What To Do With A Dead Man

In just one ride today I was:

  • dampened by the rain;
  • buffeted by the wind;
  • greeted cheerily enough by the three cyclists I met, despite the weather;
  • found alarming by a squirrel;
  • eyed-up as a potential meal by a Red Kite;
  • resented by another Red Kite as I disturbed him snacking on a smashed-up deer;
  • depressed by dumped fast-food rubbish;
  • rendered breathless by a steep climb;
  • forced to stop and fix a puncture;
  • impressed by the sharpness of a flint shard;
  • pleased to see a Kestrel;
  • puzzled by a hedgerow bird (perhaps a Yellowhammer);

and

  • worried that I was about to find a dead man.

I could have just ridden around and not noticed all that was going on around me. I could have stayed in; the weather wasn’t great. Going cold after having to stop to fix the puncture, I actually cut the ride short which is a sure sign that wasn’t the best of trips. And yet I’m still glad I went; glad I looked, thought, experienced. It might well be essential to be curious. It’s not always easy to remain curious about what’s going on around you though. It takes effort; it takes a mind-set that you have to work at.

The worry about a dead man was real. I was going along a lane and in the distance I could see what looked like a man, seated but slumped by a hedge. As I drew closer, that’s precisely what it was: a very old chap, if not in his eighties then in his nineties, sitting on a plank on a wheelbarrow, garden tools in his hand and on the floor, wheelbarrow full of cuttings from the hedge he’d been working on. He was sitting, but his head was slumped down on his chest and he wasn’t moving. With some trepidation I said ‘good morning’, quite completely unsure about what I’d do if he didn’t answer. I think I woke him up – but he did sit up and he did answer in a friendly enough way. I guess someone of his age is entitled to a catnap.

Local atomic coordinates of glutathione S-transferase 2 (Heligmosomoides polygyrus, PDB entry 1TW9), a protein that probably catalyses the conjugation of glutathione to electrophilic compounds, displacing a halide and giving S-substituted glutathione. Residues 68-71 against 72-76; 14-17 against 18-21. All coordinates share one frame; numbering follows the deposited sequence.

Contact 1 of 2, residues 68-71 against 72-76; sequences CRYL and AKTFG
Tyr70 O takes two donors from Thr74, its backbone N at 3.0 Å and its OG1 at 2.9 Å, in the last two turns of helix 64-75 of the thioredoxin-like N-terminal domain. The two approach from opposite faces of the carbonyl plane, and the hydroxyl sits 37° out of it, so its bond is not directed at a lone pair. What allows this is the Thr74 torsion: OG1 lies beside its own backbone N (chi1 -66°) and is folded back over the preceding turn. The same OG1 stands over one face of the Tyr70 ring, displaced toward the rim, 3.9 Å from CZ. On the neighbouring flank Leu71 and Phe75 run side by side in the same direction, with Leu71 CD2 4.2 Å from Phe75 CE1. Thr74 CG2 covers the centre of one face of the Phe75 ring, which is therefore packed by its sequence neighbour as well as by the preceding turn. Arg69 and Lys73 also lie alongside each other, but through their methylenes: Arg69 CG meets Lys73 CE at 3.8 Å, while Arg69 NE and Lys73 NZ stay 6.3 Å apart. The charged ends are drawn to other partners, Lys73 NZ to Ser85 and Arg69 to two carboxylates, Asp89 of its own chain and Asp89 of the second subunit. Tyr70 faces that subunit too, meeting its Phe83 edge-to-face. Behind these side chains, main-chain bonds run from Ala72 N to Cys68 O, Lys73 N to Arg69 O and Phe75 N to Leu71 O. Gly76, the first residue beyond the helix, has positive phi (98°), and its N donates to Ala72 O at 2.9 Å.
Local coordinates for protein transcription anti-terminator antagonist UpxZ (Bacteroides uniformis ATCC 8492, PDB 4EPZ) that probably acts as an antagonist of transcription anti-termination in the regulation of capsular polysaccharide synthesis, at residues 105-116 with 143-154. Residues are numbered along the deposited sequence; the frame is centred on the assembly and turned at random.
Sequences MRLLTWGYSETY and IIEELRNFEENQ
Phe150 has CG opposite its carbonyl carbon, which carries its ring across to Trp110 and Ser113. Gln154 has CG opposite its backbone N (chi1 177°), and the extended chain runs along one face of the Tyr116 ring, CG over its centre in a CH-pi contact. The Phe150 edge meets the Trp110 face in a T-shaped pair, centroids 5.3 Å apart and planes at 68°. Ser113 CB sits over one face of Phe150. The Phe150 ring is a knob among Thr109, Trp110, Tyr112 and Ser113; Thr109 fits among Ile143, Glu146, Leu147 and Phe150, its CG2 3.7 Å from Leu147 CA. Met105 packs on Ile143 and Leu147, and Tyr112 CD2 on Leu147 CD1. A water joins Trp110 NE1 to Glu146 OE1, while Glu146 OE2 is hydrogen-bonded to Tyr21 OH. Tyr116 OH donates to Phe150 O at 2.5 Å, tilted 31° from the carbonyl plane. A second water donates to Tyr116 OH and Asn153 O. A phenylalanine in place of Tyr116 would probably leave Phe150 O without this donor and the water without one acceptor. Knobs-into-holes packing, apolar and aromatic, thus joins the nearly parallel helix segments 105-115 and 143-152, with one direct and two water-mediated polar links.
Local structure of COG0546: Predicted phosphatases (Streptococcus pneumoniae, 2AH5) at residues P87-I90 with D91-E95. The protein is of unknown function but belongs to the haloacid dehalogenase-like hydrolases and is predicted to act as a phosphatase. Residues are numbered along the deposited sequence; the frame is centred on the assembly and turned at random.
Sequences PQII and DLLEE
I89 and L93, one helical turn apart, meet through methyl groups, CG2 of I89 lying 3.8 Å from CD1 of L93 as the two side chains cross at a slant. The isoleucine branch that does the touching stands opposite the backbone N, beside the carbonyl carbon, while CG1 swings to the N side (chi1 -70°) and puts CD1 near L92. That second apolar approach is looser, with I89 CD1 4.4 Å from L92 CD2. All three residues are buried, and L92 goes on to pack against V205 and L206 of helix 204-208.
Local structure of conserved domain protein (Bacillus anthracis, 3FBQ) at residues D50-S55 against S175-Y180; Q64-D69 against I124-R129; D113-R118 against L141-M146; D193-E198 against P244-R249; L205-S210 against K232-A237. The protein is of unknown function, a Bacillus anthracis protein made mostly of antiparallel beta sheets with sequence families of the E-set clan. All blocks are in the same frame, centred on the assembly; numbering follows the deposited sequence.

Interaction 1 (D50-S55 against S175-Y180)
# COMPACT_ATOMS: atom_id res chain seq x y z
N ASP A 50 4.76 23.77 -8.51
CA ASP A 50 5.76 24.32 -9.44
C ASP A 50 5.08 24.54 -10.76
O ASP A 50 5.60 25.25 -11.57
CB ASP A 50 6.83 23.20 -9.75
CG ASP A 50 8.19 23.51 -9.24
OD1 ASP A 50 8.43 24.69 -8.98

Perhaps I shouldn’t have woken him and he spent the rest of the morning cursing me, but on balance I think it was the best thing to do. If I’d read in the paper later that an old chap had been found dead by a hedge, having been there for some hours, I’d have felt guilty.

Then again, if you think about it, if that had turned out to be the case then he wouldn’t have minded; any guilt would be unfounded. The justification for waking him up can only come from the possibility that I could have been coming across someone ill, in need of help, which is fair enough – no matter how much I’d have been out of my depth in terms of trying to be a practical help to an ill man.